Travel is slow and exhausting unless you fly. However if you fly you miss out the main point of Myanmar, which is the people and landscapes rather than specific attractions. Frankly after 2 weeks I never wanted to see another Pagoda or Buddha(reclined, seated or otherwise). Unless you have a very specific interest in the country’s spirituality or history don’t get too hung up on the “big 4” (Yangon, Mandalay, Bagan, Inle). Instead slow down and check out the smaller towns – and the local transport.
Most tourists don’t take the train in Myanmar: the rich, or rushed ones fly, the cheap end of the market take over-night buses. The Lonely Planet strongly suggest that tourists shouldn’t take the train because Myanmar Railways is owned by the ruling junta. But frankly, as every world leader from Obama, down, line up to go to Myanmar, this advice seems out of date.
Advantages of Taking The Train in Myanmar
The trains are full of locals, not tourists, more so in ordinary class, but even in first. The train offers a great deal more leg room and seat width than most of the buses we took. I believe the super-delux overnight buses are quite comfortable, but the daytime trains we took were not!
You arrive and leave from the centre of town, rather than some distant bus station.
You get to see something. All the trains we took were day trains, and the views are great as there is no glass to get in the way. Much easier to take photos than on a bus. If you can’t get a sleeper (and I think the only route with sleepers is now the Yangon-Mandalay trip) then I’d skip a night train.
The Downsides of Burmese Train Travel
It’s more expensive than buses, though the gap is narrowing – the prices we paid were as per the current Lonely Planet guide book, the bus fares were higher than in the guide.
You have to pay in US$ and have your passport with you to buy tickets.
They are bloody slow – the last people to do any track maintenance were the British – pre 1948.
Myanmar Trains We Took
Yangon – Mawlyamine 12 hours $14 upper class departed 7:15am arrived about 7:30pm
Single track train which unfortunately left us sitting for a couple of hours in the middle of the day while waiting for the passing train to appear. Very, very rough track – I ended up with bruises on my back, and we were often airborne, while seating. It’s scenic though, particularly the second half of the trip. The bridge at the end is new, up until about 2006 the train terminated at the river and you had to get a boat across – which probably added another 4 hours to the trip!
Bago – Thazi 11 giyrs $24 departed 8am arrived 7pm
This is the main track from Yangon-Mandalay – so was in better condition than the other trips we did – and the only one that was a standard wide gauge. The seats were a bit more padded too. It’s a long trip from Yangon to Mandalay though – 6am to 11pm I’d say, honestly, I’d fly – it’s a fairly dull scene, very flat. We took it because we wanted to take the
Thazi – Kalaw 6 hours $5 upper class, departed 6am arrived midday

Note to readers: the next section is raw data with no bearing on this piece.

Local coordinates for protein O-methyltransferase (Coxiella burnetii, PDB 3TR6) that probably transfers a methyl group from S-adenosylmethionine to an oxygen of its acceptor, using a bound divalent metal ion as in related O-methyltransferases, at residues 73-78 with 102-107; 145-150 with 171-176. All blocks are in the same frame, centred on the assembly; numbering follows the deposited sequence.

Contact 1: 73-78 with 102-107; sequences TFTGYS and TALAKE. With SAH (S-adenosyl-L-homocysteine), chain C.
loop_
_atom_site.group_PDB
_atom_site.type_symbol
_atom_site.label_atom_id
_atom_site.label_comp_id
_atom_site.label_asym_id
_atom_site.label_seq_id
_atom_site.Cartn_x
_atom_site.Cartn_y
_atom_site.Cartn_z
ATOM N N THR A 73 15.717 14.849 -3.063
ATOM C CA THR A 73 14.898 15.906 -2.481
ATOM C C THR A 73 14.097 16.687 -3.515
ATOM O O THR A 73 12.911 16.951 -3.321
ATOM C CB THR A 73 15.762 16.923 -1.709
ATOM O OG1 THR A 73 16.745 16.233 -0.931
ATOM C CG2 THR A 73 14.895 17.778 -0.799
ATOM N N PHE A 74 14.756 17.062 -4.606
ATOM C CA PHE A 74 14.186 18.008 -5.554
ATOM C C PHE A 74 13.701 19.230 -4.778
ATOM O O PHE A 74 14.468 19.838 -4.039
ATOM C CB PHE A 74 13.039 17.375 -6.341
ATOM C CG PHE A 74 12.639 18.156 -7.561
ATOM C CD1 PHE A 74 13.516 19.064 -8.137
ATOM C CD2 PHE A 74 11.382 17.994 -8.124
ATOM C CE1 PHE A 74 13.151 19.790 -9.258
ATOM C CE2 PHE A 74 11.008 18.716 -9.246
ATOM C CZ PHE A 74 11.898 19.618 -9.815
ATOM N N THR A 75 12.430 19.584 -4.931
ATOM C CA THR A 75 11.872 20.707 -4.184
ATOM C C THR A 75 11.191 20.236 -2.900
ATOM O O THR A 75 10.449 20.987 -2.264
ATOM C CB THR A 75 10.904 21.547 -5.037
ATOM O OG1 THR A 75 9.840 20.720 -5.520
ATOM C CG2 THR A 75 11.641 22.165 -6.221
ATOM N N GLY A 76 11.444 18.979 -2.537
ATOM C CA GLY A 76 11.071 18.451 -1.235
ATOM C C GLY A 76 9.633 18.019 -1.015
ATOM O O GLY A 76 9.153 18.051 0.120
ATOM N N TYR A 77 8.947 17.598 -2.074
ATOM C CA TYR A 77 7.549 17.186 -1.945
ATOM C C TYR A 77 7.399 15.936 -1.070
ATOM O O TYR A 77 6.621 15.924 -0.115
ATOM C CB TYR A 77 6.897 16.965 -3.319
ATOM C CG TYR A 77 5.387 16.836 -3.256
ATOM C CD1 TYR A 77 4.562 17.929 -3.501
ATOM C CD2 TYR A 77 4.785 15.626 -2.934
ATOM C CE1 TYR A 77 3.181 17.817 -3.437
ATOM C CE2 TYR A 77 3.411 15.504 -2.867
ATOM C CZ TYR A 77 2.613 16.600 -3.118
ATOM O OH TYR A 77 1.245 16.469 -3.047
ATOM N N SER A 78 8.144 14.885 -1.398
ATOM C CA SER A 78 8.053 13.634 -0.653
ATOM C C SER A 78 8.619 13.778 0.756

Spectacular mountain trip from sea level to 4290 feet, via a lot of switch backs, which the train reverses up, a man manually pushes the points over and then the train goes forward to the next switch, each switch had a man operating the points, the other end tended to have a small station come market, there were at least six on the way up
Hsipaw – Mandalay 10 hours $8 upper class departed 10am arrived 8pm
We took the bus up – and although it’s quicker by about 4 hours, it’s much more uncomfortable as you literally have to cling to your seat as the bus goes around hairpin bends which don’t seem designed for mechanised transport. The train is a lot smoother which is not something you can say about Myanamar’s trains very often! The higlight is the Goitek Viaduct, built in 1906 and still in operation, the train literally crawls across, you will have plenty of time to hang out of the window to take photos.
What You Need To Know About Catching The Train
- As a foreigner you will pay more than the locals, and you will pay in US$, pristine crisp bills, they will have change, within reason.
- Someone will approach you and show you where to go to buy tickets, we were always escorted to the station masters office and allowed to sit while the long-winded process of writing out the ticket occurred. You will need your passport.
- There is first and ordinary class – there is not a lot of difference except 1st is not very crowded, and you will get an assigned seat number, that you will be escorted to.
- The system is entirely uncomputerised – that’s why you can’t buy a ticket until a few days in advance, and why although your station may be sold out the day before, there may be seats the next day if you are getting on at an intermediate station (as happened to us at Bago, when the train left Yangon, we got a ticket).
- There is always a sign in English clearly showing the train times and prices for tourists. The trains pretty much left on time, they never arrived anything like on time, so the further up the line you are getting on the later the train will be.
- There isn’t a dining car – but there are generally lots of vendors, the exception to this was the Hsipaw trip where there weren’t hat many villages.
- There is no air-con – but the windows open and have no glass, good photo opportunities, shame about the damage the overgrown vegetation can do if you get too close.
- There are western style loos in 1st class, they weren’t too disgusting in our experience.
- You can wander across the tracks at any time in a station, the over-bridges are just for show.
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